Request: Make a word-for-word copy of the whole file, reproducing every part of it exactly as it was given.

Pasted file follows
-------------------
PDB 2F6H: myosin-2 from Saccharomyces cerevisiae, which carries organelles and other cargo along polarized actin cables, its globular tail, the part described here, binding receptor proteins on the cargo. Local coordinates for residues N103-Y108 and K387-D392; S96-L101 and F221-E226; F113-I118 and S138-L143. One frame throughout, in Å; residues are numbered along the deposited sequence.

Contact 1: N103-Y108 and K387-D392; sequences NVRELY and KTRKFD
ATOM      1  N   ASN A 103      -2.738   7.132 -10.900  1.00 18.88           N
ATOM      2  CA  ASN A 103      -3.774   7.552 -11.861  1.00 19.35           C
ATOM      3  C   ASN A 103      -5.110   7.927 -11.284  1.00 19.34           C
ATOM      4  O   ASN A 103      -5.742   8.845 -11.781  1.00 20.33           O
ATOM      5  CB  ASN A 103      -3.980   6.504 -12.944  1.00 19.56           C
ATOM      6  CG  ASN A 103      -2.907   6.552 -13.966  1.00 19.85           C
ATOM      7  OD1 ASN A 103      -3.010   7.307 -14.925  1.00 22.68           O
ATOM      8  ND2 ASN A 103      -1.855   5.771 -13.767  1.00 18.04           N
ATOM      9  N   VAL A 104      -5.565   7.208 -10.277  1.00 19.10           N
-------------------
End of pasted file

PDB 2F6H: myosin-2 from Saccharomyces cerevisiae, which carries organelles and other cargo along polarized actin cables, its globular tail, the part described here, binding receptor proteins on the cargo. Local coordinates for residues N103-Y108 and K387-D392; S96-L101 and F221-E226; F113-I118 and S138-L143. One frame throughout, in Å; residues are numbered along the deposited sequence.

Contact 1: N103-Y108 and K387-D392; sequences NVRELY and KTRKFD
ATOM      1  N   ASN A 103      -2.738   7.132 -10.900  1.00 18.88           N
ATOM      2  CA  ASN A 103      -3.774   7.552 -11.861  1.00 19.35           C
ATOM      3  C   ASN A 103      -5.110   7.927 -11.284  1.00 19.34           C
ATOM      4  O   ASN A 103      -5.742   8.845 -11.781  1.00 20.33           O
ATOM      5  CB  ASN A 103      -3.980   6.504 -12.944  1.00 19.56           C
ATOM      6  CG  ASN A 103      -2.907   6.552 -13.966  1.00 19.85           C
ATOM      7  OD1 ASN A 103      -3.010   7.307 -14.925  1.00 22.68           O
ATOM      8  ND2 ASN A 103      -1.855   5.771 -13.767  1.00 18.04           N
ATOM      9  N   VAL A 104      -5.565   7.208 -10.277  1.00 19.10           N